Born in May 1923, Prince Rainier III became Prince of Monaco in 1949. He has been credited with transforming the principality’s economy from a casino gambling resort into a cultural destination and tax haven.
In the 1940s, Rainier was involved in a six-year relationship with Gisèle Pascal, a French film actress. However, their romance ended, and she later married fellow actor Raymond Pellegrin.
Now single and in his late 20s, Rainier was looking for romance. Kelly said in an interview she had experienced “several unhappy romances”. Despite the star continuing to rise as one of Hollywood’s most in-demand actresses, she admitted to feeling “lost and confused”.
While filming To Catch a Thief in the south of France, Kelly was persuaded by Paris Match magazine to travel to Monaco for a glamorous photo shoot with Prince Rainier III. Although purely for publicity purposes, the meeting led to the young prince becoming besotted with the actress.
At the time, she was dating the French actor Jean-Pierre Aumont and wasn’t interested romantically in Rainier. She was described as being “polite but stand-offish” towards the love-struck prince.
Undeterred, he began to woo her by writing romantic letters and sending hugely expensive gifts. Her initial coolness was overcome and eventually, she succumbed to the prince’s charms. They enjoyed a whirlwind romance and were soon engaged.
He travelled to the Kelly family’s Philadelphia home before whisking her off for an elaborate royal wedding in Monaco.
While Rainier was undeniably in love with Kelly, cruel rumours circulated that she had not been his first choice for a bride. It was claimed he had pursued fellow Hollywood superstar Marilyn Monroe on the advice of his friend, Aristotle Onassis, the millionaire Greek shipping magnate.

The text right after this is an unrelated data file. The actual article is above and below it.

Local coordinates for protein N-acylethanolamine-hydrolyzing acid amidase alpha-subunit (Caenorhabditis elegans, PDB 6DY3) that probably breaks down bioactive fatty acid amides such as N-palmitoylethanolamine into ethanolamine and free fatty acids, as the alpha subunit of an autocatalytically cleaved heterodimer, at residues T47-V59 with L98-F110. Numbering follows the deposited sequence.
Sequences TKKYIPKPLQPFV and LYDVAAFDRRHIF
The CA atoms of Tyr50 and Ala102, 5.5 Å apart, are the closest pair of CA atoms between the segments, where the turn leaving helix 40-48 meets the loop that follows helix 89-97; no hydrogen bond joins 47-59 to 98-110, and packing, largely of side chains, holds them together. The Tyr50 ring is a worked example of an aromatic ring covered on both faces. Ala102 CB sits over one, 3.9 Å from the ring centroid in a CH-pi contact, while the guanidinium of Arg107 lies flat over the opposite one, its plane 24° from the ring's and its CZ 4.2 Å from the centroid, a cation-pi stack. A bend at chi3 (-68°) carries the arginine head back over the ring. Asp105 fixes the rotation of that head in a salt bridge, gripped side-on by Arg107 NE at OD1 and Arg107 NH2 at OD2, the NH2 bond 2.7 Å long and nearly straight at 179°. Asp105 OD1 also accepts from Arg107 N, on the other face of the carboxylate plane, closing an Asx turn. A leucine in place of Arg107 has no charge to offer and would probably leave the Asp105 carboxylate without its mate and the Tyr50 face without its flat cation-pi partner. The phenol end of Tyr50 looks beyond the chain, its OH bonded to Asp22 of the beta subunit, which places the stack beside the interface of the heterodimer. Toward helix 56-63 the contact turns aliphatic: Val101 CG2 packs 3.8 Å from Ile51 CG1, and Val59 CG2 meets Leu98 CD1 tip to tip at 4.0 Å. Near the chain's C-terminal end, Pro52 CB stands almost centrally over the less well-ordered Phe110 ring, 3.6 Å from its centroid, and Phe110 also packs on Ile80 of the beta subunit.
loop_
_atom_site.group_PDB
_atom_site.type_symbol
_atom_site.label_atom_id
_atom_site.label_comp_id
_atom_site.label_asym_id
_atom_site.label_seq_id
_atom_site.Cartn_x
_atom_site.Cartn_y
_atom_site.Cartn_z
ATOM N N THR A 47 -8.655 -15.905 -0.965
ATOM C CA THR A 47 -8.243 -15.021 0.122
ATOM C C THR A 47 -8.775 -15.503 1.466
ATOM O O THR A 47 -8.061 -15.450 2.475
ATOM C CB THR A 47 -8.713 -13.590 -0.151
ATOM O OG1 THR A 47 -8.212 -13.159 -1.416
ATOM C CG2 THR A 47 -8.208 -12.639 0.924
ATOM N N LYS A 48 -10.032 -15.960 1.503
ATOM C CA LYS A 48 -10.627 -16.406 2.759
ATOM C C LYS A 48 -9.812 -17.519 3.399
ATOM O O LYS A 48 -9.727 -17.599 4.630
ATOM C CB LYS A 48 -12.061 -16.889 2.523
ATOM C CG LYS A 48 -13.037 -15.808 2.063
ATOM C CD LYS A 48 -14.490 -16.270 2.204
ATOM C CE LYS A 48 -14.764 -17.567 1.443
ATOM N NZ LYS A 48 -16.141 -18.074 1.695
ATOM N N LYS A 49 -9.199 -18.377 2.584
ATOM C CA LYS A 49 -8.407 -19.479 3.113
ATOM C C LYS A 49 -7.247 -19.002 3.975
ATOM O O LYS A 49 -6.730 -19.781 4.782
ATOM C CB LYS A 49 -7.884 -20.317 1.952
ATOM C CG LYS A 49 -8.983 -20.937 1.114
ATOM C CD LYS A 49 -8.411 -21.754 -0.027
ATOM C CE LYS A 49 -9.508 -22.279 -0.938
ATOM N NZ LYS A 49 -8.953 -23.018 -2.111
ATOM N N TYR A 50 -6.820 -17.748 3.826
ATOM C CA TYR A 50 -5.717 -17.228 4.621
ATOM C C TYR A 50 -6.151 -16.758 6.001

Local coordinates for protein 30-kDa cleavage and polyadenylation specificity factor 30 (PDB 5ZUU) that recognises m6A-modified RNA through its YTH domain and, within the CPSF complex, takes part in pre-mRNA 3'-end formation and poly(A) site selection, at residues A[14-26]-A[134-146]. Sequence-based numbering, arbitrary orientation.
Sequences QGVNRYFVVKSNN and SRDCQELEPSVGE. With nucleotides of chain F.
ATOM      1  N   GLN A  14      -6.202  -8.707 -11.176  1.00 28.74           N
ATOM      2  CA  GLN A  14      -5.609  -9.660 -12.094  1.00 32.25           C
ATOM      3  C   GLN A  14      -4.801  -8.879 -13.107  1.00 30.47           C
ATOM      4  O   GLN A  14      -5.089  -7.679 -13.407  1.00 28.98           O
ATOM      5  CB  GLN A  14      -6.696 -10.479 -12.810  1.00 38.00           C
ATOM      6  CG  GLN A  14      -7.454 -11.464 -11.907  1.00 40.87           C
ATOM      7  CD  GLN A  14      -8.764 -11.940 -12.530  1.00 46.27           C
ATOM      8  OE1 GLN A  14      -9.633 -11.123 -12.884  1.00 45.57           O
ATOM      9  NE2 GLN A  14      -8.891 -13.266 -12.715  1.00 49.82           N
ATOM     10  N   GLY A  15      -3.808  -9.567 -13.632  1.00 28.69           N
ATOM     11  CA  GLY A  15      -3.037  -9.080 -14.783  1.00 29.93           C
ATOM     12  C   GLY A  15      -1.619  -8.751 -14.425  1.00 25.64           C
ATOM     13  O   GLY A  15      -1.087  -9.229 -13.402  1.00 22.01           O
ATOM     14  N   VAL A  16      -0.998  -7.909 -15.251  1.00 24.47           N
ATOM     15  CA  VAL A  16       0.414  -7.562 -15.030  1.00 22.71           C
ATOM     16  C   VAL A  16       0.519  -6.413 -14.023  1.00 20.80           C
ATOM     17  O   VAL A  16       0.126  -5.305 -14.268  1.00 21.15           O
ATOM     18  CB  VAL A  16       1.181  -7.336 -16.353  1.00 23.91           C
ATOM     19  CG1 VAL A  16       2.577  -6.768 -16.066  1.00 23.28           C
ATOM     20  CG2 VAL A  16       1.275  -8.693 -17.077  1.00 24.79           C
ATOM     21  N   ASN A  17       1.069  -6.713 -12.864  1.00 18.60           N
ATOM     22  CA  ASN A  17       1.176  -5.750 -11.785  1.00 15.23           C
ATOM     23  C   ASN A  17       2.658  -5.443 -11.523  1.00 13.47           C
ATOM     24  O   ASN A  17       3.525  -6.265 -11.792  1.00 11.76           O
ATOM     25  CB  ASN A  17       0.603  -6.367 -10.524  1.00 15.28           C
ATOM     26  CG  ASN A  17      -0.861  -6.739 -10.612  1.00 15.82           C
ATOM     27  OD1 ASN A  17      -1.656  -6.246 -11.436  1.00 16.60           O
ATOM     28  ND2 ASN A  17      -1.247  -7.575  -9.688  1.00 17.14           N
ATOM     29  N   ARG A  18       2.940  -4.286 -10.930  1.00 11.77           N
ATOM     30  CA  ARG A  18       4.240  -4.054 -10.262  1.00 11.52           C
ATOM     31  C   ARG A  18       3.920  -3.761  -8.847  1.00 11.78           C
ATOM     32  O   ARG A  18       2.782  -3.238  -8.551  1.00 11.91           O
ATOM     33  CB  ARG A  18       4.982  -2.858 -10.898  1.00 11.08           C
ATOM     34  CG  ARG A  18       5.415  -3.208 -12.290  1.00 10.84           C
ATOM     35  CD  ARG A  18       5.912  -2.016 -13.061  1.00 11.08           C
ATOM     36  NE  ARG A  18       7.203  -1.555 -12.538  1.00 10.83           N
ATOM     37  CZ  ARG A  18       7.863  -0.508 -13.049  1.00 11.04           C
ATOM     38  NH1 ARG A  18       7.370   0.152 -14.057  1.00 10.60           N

However, Monroe turned down his advances, as she was in a relationship with her future husband Arthur Miller and also wished to continue her acting career.
Kelly travelled to Monaco to prepare for the royal wedding on 18th April 1956. She had to give up not only her Hollywood career, but also her US citizenship.
The wedding was one of the most beautiful and opulent spectacles ever seen. A civil ceremony launched the proceedings, followed by the religious ceremony.
Kelly was dubbed the “fairy tale princess” in her luxurious wedding gown, which was designed by Helen Rose, the Academy Award-winning costume designer. Fashioned in antique Brussels lace, it featured hundreds of pearls and multiple petticoats. Thirty skilled seamstresses worked round the clock for six weeks to complete the project. The ceremony was broadcast live all over the world.
Their marriage lasted 26 years and the royal couple had three children: Stephanie, Albert and Caroline. Sadly, the union ended in tragedy in September 1982, when Grace, aged 52, was involved in a fatal car accident while driving along a steep mountain road.
The loss of his beautiful wife devastated Prince Rainier, who never remarried. He continued to rule Monaco until his death at the age of 81 in April 2005. This fairy tale romance between a dashing prince and a beautiful actress shows how one meeting really can change your life.